One million tonnes under threat: Alex Fraser

For decades, Alex Fraser has supplied the road construction sector with sustainable materials for major projects and municipal works. Now, one million tonnes of resources made from recyclables are at risk of ending up in landfill, with Alex Fraser’s Clarinda facility at risk of closing.

With Victoria’s big build putting pressure on diminishing natural resources and quarries moving further afield, the need to find a sustainable alternative has never been greater.

According to PwC, the building and construction sector faces the challenge of maintaining access to supply of extractive resources. It comes as investment in infrastructure is expected to average over $10 billion from 2018-22.

About 535 quarries produce 50 million tonnes of stone, limestone, gypsum, sand and gravel each year, the Victorian Government’s Extractive Resources strategy shows.

The report finds demand for extractive resources is at an all-time high and at the current rate predicted, will need to increase to more than 100 million tonnes by 2050.

Victorian Government Minister for Resources Tim Pallas acknowledges the challenges in a Joint Ministerial Statement on Extractive Resources. With demand potentially outstripping supply, one of the government’s priorities is to lower demand for virgin extractive resources. It will do so by facilitating its substitution with recycled products, thereby increasing competition and lowering prices for contractors.

Importantly, it will also reduce emissions from the extractive resources sector to help achieve the government’s target of zero net greenhouse gas emissions by 2050.

It’s a concern alleviated by global construction and demolition waste recycler Alex Fraser, which has led the way for decades by taking pressure off the state’s strained extractive resources sector.

Alex Fraser supplies recycled construction materials to projects including the Level Crossing Removal Projects, Monash Freeway Upgrade, Thompsons Road Upgrade, and the Hallam Road Upgrade. The construction materials it produces from waste that would otherwise go to landfill reduces the carbon footprint of projects by up to 65 per cent.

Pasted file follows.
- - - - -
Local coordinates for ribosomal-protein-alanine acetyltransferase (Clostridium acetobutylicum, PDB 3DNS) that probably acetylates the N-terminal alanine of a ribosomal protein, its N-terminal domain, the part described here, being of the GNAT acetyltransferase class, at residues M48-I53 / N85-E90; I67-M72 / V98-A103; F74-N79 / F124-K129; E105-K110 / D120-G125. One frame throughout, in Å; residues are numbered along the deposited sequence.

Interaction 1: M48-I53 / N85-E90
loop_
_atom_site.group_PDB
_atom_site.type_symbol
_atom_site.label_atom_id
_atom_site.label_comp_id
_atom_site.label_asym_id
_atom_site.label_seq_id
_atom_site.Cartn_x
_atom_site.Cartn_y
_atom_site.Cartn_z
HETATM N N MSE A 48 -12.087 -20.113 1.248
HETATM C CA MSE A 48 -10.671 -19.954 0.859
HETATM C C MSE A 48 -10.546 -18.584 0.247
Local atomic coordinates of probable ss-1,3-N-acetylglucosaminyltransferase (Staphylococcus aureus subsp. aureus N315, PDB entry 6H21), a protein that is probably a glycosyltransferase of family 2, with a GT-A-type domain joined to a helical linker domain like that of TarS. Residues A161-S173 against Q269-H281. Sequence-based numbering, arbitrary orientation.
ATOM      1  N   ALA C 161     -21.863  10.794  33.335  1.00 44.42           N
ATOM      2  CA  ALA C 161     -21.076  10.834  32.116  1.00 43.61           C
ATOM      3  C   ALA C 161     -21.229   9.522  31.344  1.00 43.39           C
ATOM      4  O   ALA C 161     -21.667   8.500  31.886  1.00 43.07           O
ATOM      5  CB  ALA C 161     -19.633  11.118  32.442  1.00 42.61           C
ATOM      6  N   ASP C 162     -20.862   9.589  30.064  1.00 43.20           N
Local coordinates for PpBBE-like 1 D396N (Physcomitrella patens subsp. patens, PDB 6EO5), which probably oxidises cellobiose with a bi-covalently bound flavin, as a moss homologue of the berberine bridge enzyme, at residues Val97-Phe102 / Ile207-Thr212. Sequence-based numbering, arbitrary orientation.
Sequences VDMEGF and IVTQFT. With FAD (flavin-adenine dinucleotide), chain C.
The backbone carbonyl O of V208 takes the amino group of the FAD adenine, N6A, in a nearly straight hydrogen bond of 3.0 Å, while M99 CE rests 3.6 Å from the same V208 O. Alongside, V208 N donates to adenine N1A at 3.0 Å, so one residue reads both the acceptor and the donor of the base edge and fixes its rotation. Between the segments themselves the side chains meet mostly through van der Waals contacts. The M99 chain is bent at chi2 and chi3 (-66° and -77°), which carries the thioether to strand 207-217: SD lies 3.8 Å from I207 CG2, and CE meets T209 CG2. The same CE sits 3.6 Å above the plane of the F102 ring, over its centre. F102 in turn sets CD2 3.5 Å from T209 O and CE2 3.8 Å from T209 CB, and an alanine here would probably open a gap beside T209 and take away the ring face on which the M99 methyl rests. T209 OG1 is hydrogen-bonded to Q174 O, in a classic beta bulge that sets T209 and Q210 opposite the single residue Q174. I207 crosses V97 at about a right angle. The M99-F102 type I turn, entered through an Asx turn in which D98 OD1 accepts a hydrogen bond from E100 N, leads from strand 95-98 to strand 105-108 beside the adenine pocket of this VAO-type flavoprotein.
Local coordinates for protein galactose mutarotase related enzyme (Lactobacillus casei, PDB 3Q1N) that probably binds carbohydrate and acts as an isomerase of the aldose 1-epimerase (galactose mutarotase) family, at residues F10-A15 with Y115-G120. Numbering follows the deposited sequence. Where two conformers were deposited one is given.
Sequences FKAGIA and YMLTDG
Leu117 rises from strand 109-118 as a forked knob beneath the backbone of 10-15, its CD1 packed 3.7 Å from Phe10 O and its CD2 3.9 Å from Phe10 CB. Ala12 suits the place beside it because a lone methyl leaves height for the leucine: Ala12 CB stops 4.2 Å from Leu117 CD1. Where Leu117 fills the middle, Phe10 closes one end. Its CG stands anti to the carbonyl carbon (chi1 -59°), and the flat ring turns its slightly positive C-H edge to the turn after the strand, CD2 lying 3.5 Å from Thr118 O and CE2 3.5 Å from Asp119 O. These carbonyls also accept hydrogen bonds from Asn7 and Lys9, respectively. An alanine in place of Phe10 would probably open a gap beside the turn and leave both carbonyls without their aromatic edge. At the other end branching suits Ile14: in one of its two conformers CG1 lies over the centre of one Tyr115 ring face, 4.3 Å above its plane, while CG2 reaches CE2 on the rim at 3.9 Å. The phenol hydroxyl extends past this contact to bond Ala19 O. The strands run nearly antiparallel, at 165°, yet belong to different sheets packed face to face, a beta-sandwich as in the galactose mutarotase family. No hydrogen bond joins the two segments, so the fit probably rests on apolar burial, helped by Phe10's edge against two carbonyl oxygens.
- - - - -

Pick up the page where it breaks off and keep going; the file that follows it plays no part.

Now, one of Alex Fraser’s valued sites is under threat with one million tonnes of recyclables at its Clarinda site at risk of going under. Alex Fraser has called on Kingston City Council to extend its operating permit for its glass, construction and demolition recycling site.

In 2015, Kingston’s industrial area was rezoned to be green wedge, with conditions preventing waste management operations on the land.

Since then, Alex Fraser has been actively working with the Victorian Government and its agencies to identify alternative locations.

Peter Murphy, Alex Fraser Group Managing Director, says that there is no way Alex Fraser will be able to find a suitable alternative location by 2023.


One of the key reasons is a need for Alex Fraser to be located within proximity to sources of construction and demolition waste, as well as kerbside collected glass.

“Using recycled material in infrastructure is only possible with facilities like Clarinda that are close to our cities – where waste is generated, and where major projects are underway,” Mr. Murphy explains.

Other prominent considerations are the scale of the 22-hectare site, quality road network and its extensive landscaping and screening with appropriate bunding, fencing and native foliage.

Alex Fraser’s application to Kingston City Council, lodged in September this year, seeks a 15-year extension of its operating permit.

“Unfortunately, there are no viable alternative sites, and so we’re asking Kingston City Council for more time,” Mr. Murphy says.

“We need more time so we can continue to recycle until we can relocate, to avoid adding to Victoria’s recycling and resources crises.”

Mr. Murphy notes that Victorians want certainty about what’s happening with their waste. A decision is expected from council this year and if Alex Fraser is denied an extension, it may have to scale back its recycling.

“If this key recycling facility is shut down in 2023, it would significantly impact on Victoria’s recycling capability, and cut the supply of construction materials urgently needed for Victoria’s big build.”

“Victoria is already in a recycling crisis – this would only make matters worse,” Mr. Murphy says.

Kerbside glass is at the heart of Victoria’s recycling crisis – the Victorian Government recently supported an improvement to the Clarinda facility recycling capability. This will enable the annual recycling and distribution of 200 million bottles worth of recycled sand. The site’s closure could mean this goes to landfill instead.

Mr. Murphy says that if Alex Fraser were to shut own, a major metropolitan quarry would have to be established to extract the same volume of resources.

June 5 hearings in the Victorian Government’s Inquiry into Recycling and Waste Management highlighted sheds all over Melbourne had been filled with “glass mountains”.